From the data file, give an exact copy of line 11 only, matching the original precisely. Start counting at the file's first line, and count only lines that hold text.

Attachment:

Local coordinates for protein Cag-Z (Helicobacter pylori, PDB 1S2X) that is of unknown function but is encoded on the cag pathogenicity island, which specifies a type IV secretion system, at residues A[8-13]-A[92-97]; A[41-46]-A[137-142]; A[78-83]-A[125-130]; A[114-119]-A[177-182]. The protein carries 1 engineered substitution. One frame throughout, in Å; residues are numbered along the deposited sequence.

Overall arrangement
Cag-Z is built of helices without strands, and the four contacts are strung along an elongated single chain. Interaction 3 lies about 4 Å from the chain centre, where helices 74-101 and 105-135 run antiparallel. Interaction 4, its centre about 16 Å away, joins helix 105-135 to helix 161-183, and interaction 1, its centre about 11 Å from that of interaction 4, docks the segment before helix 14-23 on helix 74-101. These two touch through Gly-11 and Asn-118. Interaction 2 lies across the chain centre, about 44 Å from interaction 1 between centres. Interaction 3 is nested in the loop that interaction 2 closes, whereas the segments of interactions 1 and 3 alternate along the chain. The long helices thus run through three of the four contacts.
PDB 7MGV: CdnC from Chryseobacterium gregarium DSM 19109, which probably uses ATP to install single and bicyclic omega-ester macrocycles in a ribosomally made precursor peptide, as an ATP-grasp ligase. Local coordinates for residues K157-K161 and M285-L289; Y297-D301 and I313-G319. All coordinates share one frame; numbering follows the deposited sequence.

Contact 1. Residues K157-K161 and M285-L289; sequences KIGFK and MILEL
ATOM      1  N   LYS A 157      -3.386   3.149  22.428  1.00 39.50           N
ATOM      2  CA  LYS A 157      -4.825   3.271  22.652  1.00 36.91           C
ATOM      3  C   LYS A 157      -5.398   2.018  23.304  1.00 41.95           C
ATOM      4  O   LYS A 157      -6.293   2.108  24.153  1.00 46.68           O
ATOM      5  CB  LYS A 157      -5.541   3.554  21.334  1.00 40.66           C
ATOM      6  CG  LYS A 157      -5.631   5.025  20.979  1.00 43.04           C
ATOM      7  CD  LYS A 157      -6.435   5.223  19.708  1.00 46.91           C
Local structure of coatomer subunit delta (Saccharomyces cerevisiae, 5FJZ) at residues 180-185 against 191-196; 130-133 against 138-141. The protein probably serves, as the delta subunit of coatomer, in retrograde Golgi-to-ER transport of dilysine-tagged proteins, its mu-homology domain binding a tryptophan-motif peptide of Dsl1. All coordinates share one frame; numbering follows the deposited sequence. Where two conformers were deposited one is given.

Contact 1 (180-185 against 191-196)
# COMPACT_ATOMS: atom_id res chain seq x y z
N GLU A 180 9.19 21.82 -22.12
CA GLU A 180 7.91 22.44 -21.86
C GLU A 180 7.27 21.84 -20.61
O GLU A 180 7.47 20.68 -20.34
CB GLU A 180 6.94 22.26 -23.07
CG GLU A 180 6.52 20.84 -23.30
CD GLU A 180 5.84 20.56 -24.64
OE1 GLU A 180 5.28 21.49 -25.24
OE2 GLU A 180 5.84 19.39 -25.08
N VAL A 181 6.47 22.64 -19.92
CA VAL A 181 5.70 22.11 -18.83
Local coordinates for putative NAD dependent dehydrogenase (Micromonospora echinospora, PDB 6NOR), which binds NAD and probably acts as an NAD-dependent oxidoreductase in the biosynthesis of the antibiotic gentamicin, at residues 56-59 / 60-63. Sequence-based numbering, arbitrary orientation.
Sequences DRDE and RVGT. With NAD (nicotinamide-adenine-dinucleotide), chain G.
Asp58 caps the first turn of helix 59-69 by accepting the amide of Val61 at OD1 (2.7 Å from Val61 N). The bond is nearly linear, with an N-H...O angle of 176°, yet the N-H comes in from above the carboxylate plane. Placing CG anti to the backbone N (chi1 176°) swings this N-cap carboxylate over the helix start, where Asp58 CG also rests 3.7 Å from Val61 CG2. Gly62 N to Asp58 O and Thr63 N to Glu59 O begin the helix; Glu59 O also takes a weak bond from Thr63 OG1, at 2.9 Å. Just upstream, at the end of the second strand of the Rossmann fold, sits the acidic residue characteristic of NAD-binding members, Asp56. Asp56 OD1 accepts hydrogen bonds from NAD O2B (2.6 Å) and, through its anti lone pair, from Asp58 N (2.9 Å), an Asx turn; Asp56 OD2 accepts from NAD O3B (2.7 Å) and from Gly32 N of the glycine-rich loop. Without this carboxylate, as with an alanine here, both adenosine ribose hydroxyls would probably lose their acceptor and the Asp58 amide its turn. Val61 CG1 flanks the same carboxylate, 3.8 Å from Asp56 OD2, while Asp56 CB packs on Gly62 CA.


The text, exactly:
ATOM      6  CG  LYS A 157      -5.631   5.025  20.979  1.00 43.04           C